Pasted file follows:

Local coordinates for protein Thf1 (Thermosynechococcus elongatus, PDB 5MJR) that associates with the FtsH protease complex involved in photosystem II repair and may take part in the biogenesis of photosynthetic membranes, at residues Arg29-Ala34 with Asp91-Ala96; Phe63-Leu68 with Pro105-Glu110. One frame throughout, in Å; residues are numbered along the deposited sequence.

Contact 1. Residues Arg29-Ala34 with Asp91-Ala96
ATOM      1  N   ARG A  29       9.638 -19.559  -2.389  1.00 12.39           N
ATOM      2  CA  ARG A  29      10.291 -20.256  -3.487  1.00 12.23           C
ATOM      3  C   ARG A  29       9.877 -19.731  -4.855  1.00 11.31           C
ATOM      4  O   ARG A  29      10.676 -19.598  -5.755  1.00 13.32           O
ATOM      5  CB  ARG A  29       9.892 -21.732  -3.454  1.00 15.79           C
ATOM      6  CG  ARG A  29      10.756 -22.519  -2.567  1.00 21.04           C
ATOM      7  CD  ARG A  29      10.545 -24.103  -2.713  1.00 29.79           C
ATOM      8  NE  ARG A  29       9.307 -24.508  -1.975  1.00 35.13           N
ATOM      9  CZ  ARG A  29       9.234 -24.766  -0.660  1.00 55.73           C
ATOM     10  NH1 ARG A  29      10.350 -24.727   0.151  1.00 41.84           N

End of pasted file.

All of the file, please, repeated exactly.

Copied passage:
Local coordinates for protein Thf1 (Thermosynechococcus elongatus, PDB 5MJR) that associates with the FtsH protease complex involved in photosystem II repair and may take part in the biogenesis of photosynthetic membranes, at residues Arg29-Ala34 with Asp91-Ala96; Phe63-Leu68 with Pro105-Glu110. One frame throughout, in Å; residues are numbered along the deposited sequence.

Contact 1. Residues Arg29-Ala34 with Asp91-Ala96
ATOM      1  N   ARG A  29       9.638 -19.559  -2.389  1.00 12.39           N
ATOM      2  CA  ARG A  29      10.291 -20.256  -3.487  1.00 12.23           C
ATOM      3  C   ARG A  29       9.877 -19.731  -4.855  1.00 11.31           C
ATOM      4  O   ARG A  29      10.676 -19.598  -5.755  1.00 13.32           O
ATOM      5  CB  ARG A  29       9.892 -21.732  -3.454  1.00 15.79           C
ATOM      6  CG  ARG A  29      10.756 -22.519  -2.567  1.00 21.04           C
ATOM      7  CD  ARG A  29      10.545 -24.103  -2.713  1.00 29.79           C
ATOM      8  NE  ARG A  29       9.307 -24.508  -1.975  1.00 35.13           N
ATOM      9  CZ  ARG A  29       9.234 -24.766  -0.660  1.00 55.73           C
ATOM     10  NH1 ARG A  29      10.350 -24.727   0.151  1.00 41.84           N